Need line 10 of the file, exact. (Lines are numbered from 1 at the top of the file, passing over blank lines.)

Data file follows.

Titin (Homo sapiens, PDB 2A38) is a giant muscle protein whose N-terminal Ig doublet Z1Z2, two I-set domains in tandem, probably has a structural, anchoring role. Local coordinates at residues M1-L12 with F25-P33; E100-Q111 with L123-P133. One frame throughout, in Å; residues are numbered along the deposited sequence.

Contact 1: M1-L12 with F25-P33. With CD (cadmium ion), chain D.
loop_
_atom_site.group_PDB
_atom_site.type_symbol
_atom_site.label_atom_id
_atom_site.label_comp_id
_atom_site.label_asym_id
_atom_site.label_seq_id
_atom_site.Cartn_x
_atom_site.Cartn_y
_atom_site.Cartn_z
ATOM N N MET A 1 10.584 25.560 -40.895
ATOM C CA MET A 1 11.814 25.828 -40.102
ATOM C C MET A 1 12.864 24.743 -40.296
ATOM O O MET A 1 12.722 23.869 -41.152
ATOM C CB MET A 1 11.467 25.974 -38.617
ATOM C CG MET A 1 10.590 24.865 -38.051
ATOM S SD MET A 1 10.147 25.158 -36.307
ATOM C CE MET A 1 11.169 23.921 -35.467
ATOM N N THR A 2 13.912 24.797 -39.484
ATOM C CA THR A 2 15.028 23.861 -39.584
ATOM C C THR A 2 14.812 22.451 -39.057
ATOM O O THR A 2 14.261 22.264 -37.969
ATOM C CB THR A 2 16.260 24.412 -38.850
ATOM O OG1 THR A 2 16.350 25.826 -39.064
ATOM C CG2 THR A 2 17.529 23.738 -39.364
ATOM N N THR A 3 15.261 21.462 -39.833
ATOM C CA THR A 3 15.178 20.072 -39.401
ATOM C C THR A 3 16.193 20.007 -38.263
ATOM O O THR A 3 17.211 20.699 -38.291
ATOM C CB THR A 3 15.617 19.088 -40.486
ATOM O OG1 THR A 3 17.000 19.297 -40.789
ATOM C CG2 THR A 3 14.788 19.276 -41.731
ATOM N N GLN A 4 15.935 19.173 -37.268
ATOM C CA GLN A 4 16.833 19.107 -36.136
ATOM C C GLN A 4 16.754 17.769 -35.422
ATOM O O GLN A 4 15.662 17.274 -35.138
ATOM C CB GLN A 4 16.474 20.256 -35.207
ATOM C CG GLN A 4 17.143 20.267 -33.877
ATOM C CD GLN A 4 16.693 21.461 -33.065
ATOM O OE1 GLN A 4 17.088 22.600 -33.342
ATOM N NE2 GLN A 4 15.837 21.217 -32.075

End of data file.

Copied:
_atom_site.Cartn_x